Now I live on a busy street in downtown San Francisco. Buses go by. People are loud checking into the hotel across the street and walking around, and the noises of the city (and my loud cat) keep me up. Though I haven’t begun writing again I think that this environment, similar to my life in Jerusalem, will keep me alert and active and able to write – and if I need to turn down the volume there are always earplugs, my recommendation to everyone who needs that whether awake or trying to sleep.

Oh, and as for music: only when I do mindless work. I can’t write to music at all because the rhythm doesn’t allow my brain to think entirely in its own way. Do you listen to music when you work?

Do you like noise or quiet when you work? Is your situation conducive to those needs? What tricks do you use to keep things at the proper volume for you?

For more on this Topical Tuesday discussion check out Chandler’s blog.

Topical Tuesdays…on Wednesday! – Self Publishing

First, an apology. As some of my loyal readers (and for the record I love you all) will notice, this promised Topical Tuesday is not happening on Tuesday. It’s Wednesday (to be honest – I’m in San Fran so it’s still Tuesday here but since it’s Wednesday on the East Coast and most people on the West Coast won’t read this blog until Wednesday, here we are). Low and behold, you will also know, as a loyal reader, that I have just moved to San Francisco and so my life and schedule (and internet access) are a little thrown off. Please forgive me for the aberration in posting.

That all said, don’t forget to check out Chandler’s blog for more on this week’s Topical Tuesday subject, self publishing. I assure you it’s more informed than my own opinion. And here we go…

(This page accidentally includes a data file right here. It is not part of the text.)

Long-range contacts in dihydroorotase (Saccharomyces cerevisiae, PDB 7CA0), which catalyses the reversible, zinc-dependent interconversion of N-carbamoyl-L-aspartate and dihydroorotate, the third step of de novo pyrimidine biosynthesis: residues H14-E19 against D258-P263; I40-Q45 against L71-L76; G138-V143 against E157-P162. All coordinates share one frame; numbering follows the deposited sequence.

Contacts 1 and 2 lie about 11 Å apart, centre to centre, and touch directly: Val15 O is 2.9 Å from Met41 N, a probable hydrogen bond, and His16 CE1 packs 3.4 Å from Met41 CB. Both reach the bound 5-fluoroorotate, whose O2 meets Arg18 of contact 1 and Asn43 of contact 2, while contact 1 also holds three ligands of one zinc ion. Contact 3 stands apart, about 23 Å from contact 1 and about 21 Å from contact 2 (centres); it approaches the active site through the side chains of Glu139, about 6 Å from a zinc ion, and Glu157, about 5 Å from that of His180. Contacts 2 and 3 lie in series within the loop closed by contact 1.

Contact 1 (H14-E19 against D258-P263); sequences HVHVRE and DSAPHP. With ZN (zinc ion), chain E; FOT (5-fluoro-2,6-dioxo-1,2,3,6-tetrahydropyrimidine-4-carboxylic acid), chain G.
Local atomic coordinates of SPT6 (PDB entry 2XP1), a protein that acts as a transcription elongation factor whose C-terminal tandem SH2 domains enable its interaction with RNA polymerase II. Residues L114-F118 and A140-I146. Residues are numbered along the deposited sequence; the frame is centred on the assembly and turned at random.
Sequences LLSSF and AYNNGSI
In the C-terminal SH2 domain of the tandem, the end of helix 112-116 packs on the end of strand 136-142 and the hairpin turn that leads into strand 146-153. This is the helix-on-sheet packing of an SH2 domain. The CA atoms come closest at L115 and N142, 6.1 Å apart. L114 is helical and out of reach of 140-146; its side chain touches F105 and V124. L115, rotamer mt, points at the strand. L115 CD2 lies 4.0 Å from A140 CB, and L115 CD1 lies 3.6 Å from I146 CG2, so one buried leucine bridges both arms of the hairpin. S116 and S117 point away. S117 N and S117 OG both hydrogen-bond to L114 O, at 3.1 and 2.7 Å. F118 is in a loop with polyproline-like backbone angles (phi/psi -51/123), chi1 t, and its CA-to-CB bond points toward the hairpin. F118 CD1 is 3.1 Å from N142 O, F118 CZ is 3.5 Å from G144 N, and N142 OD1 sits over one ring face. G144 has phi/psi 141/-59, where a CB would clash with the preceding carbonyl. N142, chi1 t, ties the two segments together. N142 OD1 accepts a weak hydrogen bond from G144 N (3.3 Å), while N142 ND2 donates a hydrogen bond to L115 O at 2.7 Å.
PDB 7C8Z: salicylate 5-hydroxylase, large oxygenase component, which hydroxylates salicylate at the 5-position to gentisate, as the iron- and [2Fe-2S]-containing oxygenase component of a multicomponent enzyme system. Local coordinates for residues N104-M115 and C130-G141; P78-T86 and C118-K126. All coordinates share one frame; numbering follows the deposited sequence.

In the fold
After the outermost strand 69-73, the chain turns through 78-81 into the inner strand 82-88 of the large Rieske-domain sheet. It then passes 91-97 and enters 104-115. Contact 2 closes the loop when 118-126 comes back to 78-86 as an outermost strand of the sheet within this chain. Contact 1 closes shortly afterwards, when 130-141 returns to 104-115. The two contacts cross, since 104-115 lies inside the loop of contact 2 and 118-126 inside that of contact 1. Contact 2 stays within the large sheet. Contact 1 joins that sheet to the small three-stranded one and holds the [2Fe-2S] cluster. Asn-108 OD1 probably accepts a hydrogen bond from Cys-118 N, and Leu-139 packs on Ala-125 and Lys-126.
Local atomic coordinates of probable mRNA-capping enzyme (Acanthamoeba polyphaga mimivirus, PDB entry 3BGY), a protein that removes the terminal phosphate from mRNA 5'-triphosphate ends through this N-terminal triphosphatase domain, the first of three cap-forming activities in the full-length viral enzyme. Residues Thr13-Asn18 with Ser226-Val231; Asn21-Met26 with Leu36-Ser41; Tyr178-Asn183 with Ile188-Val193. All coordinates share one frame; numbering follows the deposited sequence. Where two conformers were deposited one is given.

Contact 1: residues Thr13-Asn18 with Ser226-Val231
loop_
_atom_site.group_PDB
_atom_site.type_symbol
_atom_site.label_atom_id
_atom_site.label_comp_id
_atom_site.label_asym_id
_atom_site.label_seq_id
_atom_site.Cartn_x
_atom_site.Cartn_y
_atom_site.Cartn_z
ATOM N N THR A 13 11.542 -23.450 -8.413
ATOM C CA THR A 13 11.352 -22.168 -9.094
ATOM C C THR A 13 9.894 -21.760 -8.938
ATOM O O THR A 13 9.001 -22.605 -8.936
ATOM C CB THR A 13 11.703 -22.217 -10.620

Self publishing is a challenging matter and Chandler’s point remains crucial: a self-published author has not been selected for publishing. The author has chosen to avail him or herself of the services of someone else’s abilities to print. That means you’re responsible for what happens (generally speaking) after said availing.

There are, of course, some benefits to self publishing. One is that, if an author is having trouble getting a book published, self publishing is a way to prove that the book can be successful. With a proper ad campaign (self-funded, of course) and good promotion, you can sell a lot of books (pending you convince people to buy your book). You can sell copies out of the trunk of your car after a book signing or talk. You can sell them over the internet and with an isbn number through Amazon.com. All of these things and more are possible and you could sell a crapload of books this way. If your goal is to be published, a publisher could be greatly incentivized by your book’s success and agree to give it a go through real publishing. So, in this sense, it could be a means to an end.